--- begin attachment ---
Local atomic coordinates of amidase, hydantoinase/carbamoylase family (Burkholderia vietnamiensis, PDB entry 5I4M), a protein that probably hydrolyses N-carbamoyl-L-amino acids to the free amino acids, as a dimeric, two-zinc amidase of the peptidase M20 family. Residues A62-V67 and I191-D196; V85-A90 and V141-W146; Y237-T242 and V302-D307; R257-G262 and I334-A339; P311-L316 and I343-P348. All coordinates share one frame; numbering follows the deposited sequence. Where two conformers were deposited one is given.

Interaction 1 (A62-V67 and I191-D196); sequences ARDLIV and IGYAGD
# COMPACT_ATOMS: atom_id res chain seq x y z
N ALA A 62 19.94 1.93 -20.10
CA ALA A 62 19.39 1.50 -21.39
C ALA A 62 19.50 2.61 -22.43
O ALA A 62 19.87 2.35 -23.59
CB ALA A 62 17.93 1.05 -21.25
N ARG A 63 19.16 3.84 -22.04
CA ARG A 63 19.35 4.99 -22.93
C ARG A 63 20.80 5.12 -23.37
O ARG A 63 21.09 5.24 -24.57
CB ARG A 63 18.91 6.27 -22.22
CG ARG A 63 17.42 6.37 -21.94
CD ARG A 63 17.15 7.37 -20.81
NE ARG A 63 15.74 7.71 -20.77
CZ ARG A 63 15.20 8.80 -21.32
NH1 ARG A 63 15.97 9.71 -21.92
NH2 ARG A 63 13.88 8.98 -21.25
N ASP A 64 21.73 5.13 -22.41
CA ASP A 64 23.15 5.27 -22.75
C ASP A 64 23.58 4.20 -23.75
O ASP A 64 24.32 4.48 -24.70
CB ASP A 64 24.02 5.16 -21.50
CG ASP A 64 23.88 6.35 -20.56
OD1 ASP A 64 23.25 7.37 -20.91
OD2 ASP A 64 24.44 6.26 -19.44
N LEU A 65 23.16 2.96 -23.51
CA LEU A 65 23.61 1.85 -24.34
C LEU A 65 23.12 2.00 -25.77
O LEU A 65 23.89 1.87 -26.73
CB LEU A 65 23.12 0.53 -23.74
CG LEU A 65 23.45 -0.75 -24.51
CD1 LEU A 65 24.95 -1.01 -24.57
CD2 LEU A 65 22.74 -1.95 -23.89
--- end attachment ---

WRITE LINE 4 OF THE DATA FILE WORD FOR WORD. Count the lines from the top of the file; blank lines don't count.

N ALA A 62 19.94 1.93 -20.10